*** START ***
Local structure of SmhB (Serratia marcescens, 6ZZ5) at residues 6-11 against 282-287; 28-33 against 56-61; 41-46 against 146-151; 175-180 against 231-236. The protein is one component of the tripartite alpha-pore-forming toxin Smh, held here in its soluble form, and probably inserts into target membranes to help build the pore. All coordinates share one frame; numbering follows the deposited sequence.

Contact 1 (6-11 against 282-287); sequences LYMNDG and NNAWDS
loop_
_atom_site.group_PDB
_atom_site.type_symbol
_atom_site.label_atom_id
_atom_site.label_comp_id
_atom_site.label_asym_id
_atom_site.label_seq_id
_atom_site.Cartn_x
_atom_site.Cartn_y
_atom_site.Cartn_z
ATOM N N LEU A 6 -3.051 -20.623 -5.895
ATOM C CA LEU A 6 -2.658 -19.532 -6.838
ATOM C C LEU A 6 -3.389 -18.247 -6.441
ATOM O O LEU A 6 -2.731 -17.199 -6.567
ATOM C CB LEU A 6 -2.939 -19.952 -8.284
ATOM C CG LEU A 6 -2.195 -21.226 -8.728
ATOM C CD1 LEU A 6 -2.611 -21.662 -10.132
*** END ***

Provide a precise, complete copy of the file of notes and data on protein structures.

Local structure of SmhB (Serratia marcescens, 6ZZ5) at residues 6-11 against 282-287; 28-33 against 56-61; 41-46 against 146-151; 175-180 against 231-236. The protein is one component of the tripartite alpha-pore-forming toxin Smh, held here in its soluble form, and probably inserts into target membranes to help build the pore. All coordinates share one frame; numbering follows the deposited sequence.

Contact 1 (6-11 against 282-287); sequences LYMNDG and NNAWDS
loop_
_atom_site.group_PDB
_atom_site.type_symbol
_atom_site.label_atom_id
_atom_site.label_comp_id
_atom_site.label_asym_id
_atom_site.label_seq_id
_atom_site.Cartn_x
_atom_site.Cartn_y
_atom_site.Cartn_z
ATOM N N LEU A 6 -3.051 -20.623 -5.895
ATOM C CA LEU A 6 -2.658 -19.532 -6.838
ATOM C C LEU A 6 -3.389 -18.247 -6.441
ATOM O O LEU A 6 -2.731 -17.199 -6.567
ATOM C CB LEU A 6 -2.939 -19.952 -8.284
ATOM C CG LEU A 6 -2.195 -21.226 -8.728
ATOM C CD1 LEU A 6 -2.611 -21.662 -10.132